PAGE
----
How to Have a Great Thanksgiving


Other than Easter, Thanksgiving is my favorite holiday of the year.


Not for the food—although I love the food more than I want to admit. Roast turkey is one of my favorite foods. Sweet potato soufflé makes my mouth water. Fresh cranberry relish is a personal addiction. And my mother-in-law always makes a special batch of gravy for me with all the innards of the turkey that no one else wants to eat. My father-in-law married well.


But lots of other holidays are known for their food. Whether Christmas cookies or the corned beef and cabbage on St. Patrick’s Day or hot dogs on the Fourth of July.


Neither is Thanksgiving special because of the extended break most of us get from work. A two day break that amounts to a four day weekend is a welcome relief for most people, especially for families with kids in school. Other holidays, though, offer the same sort of relief.


Thanksgiving’s special place in my heart as well as the hearts of many other people is that the holiday has accomplished two feats that in our commercialized and secularized world few people would have thought possible.


First, the day has preserved its religious meaning. No one who sits around a loaded table with people they love can miss the point that there’s a higher truth at work in the world than we usually acknowledge. The bent toward giving thanks we all have rises to the surface in the face of love, plenty and family. It lifts us up from the grubbiness that so much of modern life consists of.  On Thanksgiving even an atheist believes in something beyond himself.


The second value Thanksgiving has managed to preserve is its essential purity. The holiday is an invitation to humility and gratitude in a world that knows little of either. Everyone who sits down for a Thanksgiving dinner on Thursday still connects with the simplicity of the first Pilgrim harvest festival, President Abraham Lincoln’s appeal to the holiday as a means of national unity during the Civil War and even with President Franklin Roosevelt institutionalizing Thanksgiving during the dark days of World War II.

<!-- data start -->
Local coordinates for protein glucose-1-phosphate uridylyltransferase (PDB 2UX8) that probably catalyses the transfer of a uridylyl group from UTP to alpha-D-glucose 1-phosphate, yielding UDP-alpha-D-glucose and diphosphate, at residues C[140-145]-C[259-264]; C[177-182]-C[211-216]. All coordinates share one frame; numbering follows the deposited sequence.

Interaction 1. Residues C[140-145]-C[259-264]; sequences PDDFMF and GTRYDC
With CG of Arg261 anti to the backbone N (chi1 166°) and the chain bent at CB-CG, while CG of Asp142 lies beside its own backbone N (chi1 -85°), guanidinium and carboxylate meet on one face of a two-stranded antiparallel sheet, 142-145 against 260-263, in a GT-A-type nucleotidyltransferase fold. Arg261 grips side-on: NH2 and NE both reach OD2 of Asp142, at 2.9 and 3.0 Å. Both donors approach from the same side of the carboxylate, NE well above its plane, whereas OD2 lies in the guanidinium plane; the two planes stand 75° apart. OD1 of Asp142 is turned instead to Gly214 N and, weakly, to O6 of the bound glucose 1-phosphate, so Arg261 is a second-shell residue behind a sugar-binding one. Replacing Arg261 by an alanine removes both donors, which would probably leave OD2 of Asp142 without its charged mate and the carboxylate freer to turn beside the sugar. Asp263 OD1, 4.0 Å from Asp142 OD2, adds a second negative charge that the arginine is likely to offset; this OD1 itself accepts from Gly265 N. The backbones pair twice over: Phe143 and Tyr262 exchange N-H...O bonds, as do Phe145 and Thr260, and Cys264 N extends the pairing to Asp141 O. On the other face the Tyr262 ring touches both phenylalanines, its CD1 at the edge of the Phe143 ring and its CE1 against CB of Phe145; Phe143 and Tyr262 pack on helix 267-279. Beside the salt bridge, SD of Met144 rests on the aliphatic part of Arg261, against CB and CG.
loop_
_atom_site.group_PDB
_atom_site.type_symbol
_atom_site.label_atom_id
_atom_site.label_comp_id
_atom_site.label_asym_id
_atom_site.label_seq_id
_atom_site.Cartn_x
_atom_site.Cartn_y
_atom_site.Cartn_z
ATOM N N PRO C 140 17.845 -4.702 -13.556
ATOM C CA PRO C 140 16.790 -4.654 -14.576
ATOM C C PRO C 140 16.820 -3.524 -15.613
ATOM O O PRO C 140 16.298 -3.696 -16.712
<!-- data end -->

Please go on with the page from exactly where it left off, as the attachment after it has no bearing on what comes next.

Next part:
Tucked between the neo-pagan silliness of Halloween and the commercial feeding frenzy that Christmas has become, Thanksgiving stands alone as a tribute to a simpler time of faith, family and food. That’s why we love it.


This year as I celebrate Thanksgiving, I’ll keep a few things in mind. Maybe these will help you celebrate the day, too:


  • Eating a great meal around the table with your family and friends on your best china is one of life’s real pleasures. No rush. No urgency to get finished so you can hurry off to your next commitment. Just unhurried time with people you love. That’s a blessing all by itself.


  • Our extended families—sadly, most of us only get together with them on rare occasions—have a much larger impact on us than we realize. The multi-generational relationships of our extended families make us who we are. It’s worth the effort to get with them as often as we can.


  • Faith is most clearly seen in families. When our faith only consists of what we do in church on Sunday mornings, it’s not genuine. Real faith reveals itself at times like Thanksgiving, when gratitude, love and God show up in equal measure. When Pam and I gather at her parents’ home this Thursday, there will be four generations present, all tracking back to a few people over a hundred years ago who took God at His Word and determined to live by faith. Our Thanksgiving celebration bears testimony to the authenticity of their faith.

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